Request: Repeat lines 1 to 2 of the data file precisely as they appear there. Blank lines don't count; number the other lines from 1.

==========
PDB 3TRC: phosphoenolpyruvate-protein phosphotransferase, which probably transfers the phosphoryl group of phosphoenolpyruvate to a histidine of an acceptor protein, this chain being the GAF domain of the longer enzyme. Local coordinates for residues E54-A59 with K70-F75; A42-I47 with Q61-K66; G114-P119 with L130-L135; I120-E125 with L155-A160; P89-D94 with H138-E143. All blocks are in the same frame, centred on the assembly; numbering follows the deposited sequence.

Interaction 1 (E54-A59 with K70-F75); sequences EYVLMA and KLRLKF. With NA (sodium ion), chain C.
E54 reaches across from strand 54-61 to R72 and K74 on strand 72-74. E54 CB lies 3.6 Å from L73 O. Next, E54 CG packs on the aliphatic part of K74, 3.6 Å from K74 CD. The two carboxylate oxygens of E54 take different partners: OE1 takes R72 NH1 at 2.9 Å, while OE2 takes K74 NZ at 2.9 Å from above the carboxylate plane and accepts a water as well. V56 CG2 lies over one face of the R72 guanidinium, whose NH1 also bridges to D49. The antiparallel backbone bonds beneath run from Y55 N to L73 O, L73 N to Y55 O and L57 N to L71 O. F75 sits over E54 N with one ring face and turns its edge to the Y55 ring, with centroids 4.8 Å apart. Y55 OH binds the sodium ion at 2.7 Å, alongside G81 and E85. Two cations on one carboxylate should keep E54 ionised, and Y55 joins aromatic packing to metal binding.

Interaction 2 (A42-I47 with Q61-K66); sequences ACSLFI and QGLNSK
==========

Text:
PDB 3TRC: phosphoenolpyruvate-protein phosphotransferase, which probably transfers the phosphoryl group of phosphoenolpyruvate to a histidine of an acceptor protein, this chain being the GAF domain of the longer enzyme. Local coordinates for residues E54-A59 with K70-F75; A42-I47 with Q61-K66; G114-P119 with L130-L135; I120-E125 with L155-A160; P89-D94 with H138-E143. All blocks are in the same frame, centred on the assembly; numbering follows the deposited sequence.

Interaction 1 (E54-A59 with K70-F75); sequences EYVLMA and KLRLKF. With NA (sodium ion), chain C.